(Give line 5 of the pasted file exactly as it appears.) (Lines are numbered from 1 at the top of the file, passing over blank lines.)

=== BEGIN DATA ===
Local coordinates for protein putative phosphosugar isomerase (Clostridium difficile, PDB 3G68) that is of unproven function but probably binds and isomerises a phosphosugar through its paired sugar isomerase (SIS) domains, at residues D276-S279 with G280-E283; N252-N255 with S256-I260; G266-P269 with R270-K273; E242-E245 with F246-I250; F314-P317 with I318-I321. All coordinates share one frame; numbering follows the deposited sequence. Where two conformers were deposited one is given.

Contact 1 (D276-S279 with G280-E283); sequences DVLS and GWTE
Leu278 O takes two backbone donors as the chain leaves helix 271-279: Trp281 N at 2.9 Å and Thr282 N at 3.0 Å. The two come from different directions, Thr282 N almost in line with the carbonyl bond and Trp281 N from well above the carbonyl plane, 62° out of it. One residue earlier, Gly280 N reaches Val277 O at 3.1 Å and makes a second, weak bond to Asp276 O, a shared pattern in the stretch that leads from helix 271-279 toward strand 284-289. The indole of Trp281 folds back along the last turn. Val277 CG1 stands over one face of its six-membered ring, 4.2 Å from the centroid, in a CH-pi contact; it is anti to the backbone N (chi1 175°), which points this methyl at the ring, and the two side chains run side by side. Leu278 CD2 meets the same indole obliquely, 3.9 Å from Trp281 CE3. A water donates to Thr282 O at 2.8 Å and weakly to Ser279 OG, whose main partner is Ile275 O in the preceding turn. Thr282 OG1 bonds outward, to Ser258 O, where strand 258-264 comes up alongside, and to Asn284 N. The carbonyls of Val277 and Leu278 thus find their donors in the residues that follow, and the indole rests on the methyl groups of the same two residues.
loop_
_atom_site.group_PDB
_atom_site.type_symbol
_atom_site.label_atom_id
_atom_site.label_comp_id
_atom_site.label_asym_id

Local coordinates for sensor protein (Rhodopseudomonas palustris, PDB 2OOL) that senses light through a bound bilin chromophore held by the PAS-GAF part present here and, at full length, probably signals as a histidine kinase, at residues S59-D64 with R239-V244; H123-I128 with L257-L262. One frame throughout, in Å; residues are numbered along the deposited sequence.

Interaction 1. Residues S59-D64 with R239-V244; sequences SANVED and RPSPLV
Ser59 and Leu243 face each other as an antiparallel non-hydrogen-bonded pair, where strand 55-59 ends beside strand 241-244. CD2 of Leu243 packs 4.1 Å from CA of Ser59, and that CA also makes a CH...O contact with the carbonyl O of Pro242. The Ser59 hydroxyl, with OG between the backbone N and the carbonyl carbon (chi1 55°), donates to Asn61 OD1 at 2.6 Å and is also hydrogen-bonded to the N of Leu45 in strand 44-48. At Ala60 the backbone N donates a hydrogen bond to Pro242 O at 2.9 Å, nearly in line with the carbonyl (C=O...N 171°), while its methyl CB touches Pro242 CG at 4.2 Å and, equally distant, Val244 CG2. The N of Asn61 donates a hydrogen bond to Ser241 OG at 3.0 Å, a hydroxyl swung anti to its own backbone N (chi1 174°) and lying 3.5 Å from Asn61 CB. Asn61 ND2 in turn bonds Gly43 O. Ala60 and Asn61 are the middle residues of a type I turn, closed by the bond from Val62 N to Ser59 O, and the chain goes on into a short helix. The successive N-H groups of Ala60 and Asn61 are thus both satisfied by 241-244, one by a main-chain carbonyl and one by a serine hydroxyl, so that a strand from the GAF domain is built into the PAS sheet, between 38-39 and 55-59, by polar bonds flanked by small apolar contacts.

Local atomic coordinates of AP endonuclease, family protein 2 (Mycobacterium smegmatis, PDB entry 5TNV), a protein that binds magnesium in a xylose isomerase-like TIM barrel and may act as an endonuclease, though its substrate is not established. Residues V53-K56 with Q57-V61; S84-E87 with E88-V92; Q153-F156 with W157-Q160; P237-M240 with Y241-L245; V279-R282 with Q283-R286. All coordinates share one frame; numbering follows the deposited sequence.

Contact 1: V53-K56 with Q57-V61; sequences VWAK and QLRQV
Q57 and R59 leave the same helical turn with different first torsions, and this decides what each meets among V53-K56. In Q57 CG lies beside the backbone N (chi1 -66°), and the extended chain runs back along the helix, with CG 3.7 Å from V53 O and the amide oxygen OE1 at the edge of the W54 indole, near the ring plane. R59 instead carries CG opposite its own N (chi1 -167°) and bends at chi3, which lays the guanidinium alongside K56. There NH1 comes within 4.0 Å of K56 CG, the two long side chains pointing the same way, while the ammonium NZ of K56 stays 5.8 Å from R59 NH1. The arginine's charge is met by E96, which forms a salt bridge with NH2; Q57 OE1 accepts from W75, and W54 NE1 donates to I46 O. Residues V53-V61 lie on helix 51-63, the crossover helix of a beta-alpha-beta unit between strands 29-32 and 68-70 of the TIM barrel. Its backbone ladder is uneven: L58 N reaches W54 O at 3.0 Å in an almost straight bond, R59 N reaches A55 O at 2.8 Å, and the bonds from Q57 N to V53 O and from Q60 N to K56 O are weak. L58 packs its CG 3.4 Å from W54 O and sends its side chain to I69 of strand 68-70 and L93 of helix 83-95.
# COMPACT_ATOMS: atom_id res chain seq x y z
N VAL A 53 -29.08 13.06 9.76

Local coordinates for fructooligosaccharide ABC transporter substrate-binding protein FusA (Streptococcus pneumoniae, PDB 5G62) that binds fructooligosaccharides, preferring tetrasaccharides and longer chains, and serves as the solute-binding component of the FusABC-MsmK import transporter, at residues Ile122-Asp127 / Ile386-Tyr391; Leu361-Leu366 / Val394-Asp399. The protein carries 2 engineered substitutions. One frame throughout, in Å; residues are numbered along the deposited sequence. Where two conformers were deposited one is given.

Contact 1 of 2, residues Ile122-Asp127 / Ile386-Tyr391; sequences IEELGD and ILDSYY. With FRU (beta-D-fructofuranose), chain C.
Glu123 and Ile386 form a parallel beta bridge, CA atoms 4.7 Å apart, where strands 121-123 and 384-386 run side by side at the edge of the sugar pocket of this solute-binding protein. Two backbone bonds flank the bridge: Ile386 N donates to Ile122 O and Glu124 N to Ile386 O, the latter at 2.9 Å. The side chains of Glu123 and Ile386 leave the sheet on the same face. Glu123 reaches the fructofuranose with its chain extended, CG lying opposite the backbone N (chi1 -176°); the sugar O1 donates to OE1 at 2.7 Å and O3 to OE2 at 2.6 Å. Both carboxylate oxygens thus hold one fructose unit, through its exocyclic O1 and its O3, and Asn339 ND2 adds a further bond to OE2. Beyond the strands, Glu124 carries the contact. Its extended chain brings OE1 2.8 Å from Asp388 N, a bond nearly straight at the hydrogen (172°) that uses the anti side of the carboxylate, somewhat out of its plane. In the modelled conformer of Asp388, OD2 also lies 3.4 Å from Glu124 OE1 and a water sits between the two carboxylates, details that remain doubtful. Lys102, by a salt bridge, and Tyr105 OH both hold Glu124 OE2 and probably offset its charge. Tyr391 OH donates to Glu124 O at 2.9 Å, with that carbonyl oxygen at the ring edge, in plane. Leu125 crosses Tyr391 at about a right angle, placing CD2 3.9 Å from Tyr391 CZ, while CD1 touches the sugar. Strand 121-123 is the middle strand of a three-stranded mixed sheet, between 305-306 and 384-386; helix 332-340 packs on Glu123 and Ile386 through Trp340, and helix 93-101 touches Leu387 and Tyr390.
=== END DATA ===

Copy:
_atom_site.group_PDB